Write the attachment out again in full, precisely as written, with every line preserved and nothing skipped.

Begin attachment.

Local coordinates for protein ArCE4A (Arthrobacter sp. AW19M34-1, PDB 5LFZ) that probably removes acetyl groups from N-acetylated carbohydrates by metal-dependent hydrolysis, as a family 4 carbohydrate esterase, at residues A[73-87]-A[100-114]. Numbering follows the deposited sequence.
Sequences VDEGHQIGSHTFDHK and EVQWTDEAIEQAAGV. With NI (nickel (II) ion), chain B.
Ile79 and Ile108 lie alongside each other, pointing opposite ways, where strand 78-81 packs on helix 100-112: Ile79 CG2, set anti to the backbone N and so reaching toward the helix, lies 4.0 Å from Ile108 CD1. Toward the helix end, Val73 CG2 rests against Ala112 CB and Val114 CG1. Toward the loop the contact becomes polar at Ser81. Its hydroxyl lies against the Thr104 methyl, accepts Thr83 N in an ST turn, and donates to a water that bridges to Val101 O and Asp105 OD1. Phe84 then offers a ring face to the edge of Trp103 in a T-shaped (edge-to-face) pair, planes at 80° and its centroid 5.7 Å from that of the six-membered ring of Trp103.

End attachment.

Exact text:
Local coordinates for protein ArCE4A (Arthrobacter sp. AW19M34-1, PDB 5LFZ) that probably removes acetyl groups from N-acetylated carbohydrates by metal-dependent hydrolysis, as a family 4 carbohydrate esterase, at residues A[73-87]-A[100-114]. Numbering follows the deposited sequence.
Sequences VDEGHQIGSHTFDHK and EVQWTDEAIEQAAGV. With NI (nickel (II) ion), chain B.
Ile79 and Ile108 lie alongside each other, pointing opposite ways, where strand 78-81 packs on helix 100-112: Ile79 CG2, set anti to the backbone N and so reaching toward the helix, lies 4.0 Å from Ile108 CD1. Toward the helix end, Val73 CG2 rests against Ala112 CB and Val114 CG1. Toward the loop the contact becomes polar at Ser81. Its hydroxyl lies against the Thr104 methyl, accepts Thr83 N in an ST turn, and donates to a water that bridges to Val101 O and Asp105 OD1. Phe84 then offers a ring face to the edge of Trp103 in a T-shaped (edge-to-face) pair, planes at 80° and its centroid 5.7 Å from that of the six-membered ring of Trp103.